Midterm election 'blue wave' fails to appear

By Sumantra Maitra
0 Comment(s)Print E-mail China.org.cn, November 13, 2018
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U.S. President Donald Trump addresses a rally in Houston, the United States, on Oct. 22, 2018. [Photo/Xinhua]

Amid all the talk of an event that might change and reshape the map of the United States, the midterm congressional elections proved to be a dud. The "blue wave," named after the color signifying the Democratic Party, was not a wave, it was not even a ripple on a puddle. 

In fact, the Republicans (identified by the color red) increased their Senate presence for the first time since 2005. The Democrats managed to wrest back control of the House of Representatives; but how much of that is going to be relevant to Trump's foreign policy remains to be seen. By my calculation, not very much. 

From the look of it, it was very much a rejection of Democratic identity politics and social policies. For example, in Vermont, the state of the leftwing presidential candidate Senator Bernie Sanders, a Republican won a governorship standing against a Democratic candidate who was a man transitioning to a woman. 

In Georgia a former race activist lost to a Republican candidate. In four other too-close-to-call Senate seats, the Democratic incumbents lost, all of them having voted against the Supreme Court nomination of conservative Judge Brett Kavanaugh.

The backlash against hardcore feminist issues continued, as working-class whites, and especially white women, and a significant section of Asian Americans and Hispanics, coalesced around Trump. In California, the first ever Korean American candidate named Young Kim won for the Republicans. 

The Democrat gamble of feminism, identity politics, and LGBT rights, fell flat. The Democrats who were middle and working class and focused on jobs, did well, including a candidate in heavily Republican Texas.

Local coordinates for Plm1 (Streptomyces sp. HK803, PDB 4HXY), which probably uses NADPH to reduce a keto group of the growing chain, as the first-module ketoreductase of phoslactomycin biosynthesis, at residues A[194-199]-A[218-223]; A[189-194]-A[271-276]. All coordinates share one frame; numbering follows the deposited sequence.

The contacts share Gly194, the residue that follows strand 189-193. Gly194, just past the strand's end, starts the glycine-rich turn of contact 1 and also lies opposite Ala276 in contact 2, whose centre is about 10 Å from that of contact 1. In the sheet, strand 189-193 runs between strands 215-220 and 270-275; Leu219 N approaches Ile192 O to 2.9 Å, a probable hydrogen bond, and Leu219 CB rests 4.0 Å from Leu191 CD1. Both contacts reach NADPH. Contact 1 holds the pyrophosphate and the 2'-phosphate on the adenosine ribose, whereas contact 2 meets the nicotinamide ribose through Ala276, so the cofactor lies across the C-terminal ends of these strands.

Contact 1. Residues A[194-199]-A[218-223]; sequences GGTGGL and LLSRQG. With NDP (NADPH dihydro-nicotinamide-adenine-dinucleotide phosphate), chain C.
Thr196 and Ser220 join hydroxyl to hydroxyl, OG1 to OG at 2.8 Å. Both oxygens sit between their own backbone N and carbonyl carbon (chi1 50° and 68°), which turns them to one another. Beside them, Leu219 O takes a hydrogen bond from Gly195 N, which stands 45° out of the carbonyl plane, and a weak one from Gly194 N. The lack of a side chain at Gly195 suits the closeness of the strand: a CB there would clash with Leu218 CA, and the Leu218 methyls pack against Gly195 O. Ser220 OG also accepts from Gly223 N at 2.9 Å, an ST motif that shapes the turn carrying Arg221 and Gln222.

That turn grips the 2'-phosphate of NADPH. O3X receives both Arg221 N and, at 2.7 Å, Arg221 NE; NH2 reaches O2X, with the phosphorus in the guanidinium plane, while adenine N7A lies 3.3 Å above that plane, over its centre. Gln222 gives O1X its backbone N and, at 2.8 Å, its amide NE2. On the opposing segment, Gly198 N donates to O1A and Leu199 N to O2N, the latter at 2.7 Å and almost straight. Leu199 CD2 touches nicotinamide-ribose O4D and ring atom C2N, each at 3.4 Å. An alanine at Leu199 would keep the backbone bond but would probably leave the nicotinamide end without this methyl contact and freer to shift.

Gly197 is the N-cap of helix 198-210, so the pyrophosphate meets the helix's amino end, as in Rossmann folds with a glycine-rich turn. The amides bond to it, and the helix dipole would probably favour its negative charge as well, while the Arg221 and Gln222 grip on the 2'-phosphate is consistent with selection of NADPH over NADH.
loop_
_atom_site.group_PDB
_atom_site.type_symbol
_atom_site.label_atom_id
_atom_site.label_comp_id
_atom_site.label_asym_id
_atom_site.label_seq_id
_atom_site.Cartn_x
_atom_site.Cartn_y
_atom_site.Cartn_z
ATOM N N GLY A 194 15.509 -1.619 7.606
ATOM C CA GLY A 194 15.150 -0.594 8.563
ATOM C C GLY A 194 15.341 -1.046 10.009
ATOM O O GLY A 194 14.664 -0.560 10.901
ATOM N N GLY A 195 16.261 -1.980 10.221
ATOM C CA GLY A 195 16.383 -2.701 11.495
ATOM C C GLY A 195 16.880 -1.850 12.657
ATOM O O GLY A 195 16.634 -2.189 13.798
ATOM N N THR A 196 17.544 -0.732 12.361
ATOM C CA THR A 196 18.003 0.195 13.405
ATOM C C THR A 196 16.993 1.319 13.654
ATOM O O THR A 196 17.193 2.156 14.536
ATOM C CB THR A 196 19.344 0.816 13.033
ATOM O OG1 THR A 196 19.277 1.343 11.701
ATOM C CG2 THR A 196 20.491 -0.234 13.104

The next thing to observe is that, if the Trump administration is checked by Democrat balancing of the House. He's well prepared. He started firing with all guns in a tempestuous post-election press conference and firing his Attorney General Jeff Sessions, showing he is preparing for a partisan siege, backed by a solid showing of working-class votes. 

Of course, he could be facing more investigations now the Democrats control the House, seeking to probe his pro-Russia politics. Likewise, Trump might face some opposition on trade. However, his overall foreign policy is unlikely to change. 

First, all of Trump's politics are predicated towards a domestic audience. Midterm elections were part of the calculation. Trump's core support base doesn't care much about the details of politics, but likes to hear catchphrases, like "deal" and prefers a president who they view as the architect of this incredible achievement. 

The nitty-gritty of the deal remains irrelevant and often lost in the new cycle. For Trump whose motivation was to keep his 2016 presidential election base solid, this serves a political purpose and is a clever winning strategy. 

That being said, the elections vindicated a domestic policy predicated on jobs. Every Democrat who ran on the issues of feminism, overreaching on judicial nominations and street protests, lost in vulnerable states – just like every Republican who ran on a hard right nativist platform. 

The ones who did well, like Robert "Beto" O'Rourke in Texas, for example, ran on the platform of jobs and unity. If Trump continues this trade war, and if he cannot provide the jobs for his fellow countrymen as promised, his reelection bid in two years is over. 

This also means, anyone willing to invest in jobs in Trumpian heartlands, has a say in future American domestic politics. 

The second point to be considered is a climbdown for Trumpian economics. The zero-sum economy game is obsolete in this era of global ties and interdependence. 

In the short term, U.S. policy, therefore, is likely to be erratic; however, in the long term, there is unlikely to be any significant change. Especially in foreign policy, American retrenchment, and on trade, American mercantilism and protectionism will continue. 

Sumantra Maitra is a columnist with China.org.cn. For more information please visit:


Opinion articles reflect the views of their authors only, not necessarily those of China.org.cn.

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